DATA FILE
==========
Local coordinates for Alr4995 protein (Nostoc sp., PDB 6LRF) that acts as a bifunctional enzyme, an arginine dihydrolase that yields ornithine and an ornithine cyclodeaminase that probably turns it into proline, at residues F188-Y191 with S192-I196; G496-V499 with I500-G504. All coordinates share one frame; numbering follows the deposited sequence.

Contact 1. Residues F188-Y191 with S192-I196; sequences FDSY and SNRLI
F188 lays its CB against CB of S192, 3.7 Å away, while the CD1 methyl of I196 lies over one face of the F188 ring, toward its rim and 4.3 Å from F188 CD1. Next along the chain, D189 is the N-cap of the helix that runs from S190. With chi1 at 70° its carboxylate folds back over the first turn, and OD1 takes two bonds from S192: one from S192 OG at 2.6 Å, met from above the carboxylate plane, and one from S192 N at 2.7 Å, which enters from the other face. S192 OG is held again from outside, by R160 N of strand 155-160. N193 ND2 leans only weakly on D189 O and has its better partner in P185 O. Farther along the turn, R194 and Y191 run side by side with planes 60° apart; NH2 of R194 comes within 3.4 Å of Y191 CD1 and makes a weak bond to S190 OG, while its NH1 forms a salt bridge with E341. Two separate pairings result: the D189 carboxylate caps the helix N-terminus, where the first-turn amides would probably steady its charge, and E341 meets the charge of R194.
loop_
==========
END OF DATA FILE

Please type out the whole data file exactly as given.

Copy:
Local coordinates for Alr4995 protein (Nostoc sp., PDB 6LRF) that acts as a bifunctional enzyme, an arginine dihydrolase that yields ornithine and an ornithine cyclodeaminase that probably turns it into proline, at residues F188-Y191 with S192-I196; G496-V499 with I500-G504. All coordinates share one frame; numbering follows the deposited sequence.

Contact 1. Residues F188-Y191 with S192-I196; sequences FDSY and SNRLI
F188 lays its CB against CB of S192, 3.7 Å away, while the CD1 methyl of I196 lies over one face of the F188 ring, toward its rim and 4.3 Å from F188 CD1. Next along the chain, D189 is the N-cap of the helix that runs from S190. With chi1 at 70° its carboxylate folds back over the first turn, and OD1 takes two bonds from S192: one from S192 OG at 2.6 Å, met from above the carboxylate plane, and one from S192 N at 2.7 Å, which enters from the other face. S192 OG is held again from outside, by R160 N of strand 155-160. N193 ND2 leans only weakly on D189 O and has its better partner in P185 O. Farther along the turn, R194 and Y191 run side by side with planes 60° apart; NH2 of R194 comes within 3.4 Å of Y191 CD1 and makes a weak bond to S190 OG, while its NH1 forms a salt bridge with E341. Two separate pairings result: the D189 carboxylate caps the helix N-terminus, where the first-turn amides would probably steady its charge, and E341 meets the charge of R194.
loop_